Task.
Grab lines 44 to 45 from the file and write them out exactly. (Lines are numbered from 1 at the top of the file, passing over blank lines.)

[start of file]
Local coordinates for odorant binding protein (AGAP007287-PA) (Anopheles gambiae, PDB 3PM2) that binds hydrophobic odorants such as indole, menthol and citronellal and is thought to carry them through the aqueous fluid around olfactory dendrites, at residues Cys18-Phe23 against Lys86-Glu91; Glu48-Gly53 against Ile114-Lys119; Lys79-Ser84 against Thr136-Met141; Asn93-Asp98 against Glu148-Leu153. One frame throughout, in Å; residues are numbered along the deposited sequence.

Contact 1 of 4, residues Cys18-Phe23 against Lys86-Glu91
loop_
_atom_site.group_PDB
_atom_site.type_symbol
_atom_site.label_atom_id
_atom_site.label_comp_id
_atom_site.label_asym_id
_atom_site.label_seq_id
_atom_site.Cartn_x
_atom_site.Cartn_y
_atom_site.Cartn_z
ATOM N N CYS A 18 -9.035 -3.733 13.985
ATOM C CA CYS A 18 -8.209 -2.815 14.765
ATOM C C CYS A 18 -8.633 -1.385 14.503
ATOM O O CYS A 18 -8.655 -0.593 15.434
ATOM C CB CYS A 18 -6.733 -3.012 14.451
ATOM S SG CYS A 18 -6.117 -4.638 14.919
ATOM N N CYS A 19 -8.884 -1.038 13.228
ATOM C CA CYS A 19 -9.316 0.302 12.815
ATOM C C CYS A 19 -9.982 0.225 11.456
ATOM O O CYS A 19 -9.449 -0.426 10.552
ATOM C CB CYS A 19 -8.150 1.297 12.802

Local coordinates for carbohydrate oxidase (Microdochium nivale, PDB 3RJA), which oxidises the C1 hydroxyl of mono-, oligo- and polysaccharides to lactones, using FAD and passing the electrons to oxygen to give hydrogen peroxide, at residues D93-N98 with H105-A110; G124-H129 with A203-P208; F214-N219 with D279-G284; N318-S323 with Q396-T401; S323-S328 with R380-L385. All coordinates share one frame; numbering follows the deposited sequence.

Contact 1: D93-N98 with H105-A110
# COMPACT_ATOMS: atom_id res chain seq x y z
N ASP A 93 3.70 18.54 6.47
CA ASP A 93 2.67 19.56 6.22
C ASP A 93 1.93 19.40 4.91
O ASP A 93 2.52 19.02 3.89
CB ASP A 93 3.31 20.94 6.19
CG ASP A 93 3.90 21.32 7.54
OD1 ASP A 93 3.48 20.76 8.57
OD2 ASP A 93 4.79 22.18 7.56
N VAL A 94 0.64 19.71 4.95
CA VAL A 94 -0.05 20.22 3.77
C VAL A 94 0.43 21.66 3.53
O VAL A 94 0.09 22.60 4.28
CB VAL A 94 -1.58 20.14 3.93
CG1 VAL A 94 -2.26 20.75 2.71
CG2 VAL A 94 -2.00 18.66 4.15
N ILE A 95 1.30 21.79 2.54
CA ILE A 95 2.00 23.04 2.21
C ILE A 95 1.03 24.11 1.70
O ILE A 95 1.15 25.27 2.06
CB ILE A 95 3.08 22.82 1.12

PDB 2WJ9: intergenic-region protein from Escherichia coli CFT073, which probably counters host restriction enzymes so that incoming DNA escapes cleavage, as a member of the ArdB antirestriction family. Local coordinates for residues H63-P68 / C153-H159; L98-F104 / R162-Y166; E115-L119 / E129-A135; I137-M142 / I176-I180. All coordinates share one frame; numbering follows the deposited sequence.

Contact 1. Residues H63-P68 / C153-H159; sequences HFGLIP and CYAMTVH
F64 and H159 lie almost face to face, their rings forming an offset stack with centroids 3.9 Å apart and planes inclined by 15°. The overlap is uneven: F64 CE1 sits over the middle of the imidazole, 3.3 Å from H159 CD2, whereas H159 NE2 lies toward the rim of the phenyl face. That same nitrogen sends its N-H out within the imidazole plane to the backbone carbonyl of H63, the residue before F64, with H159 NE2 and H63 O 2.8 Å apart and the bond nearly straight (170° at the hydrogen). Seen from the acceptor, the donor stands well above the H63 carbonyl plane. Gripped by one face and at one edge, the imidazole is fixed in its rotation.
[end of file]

C ILE A 95 1.03 24.11 1.70
O ILE A 95 1.15 25.27 2.06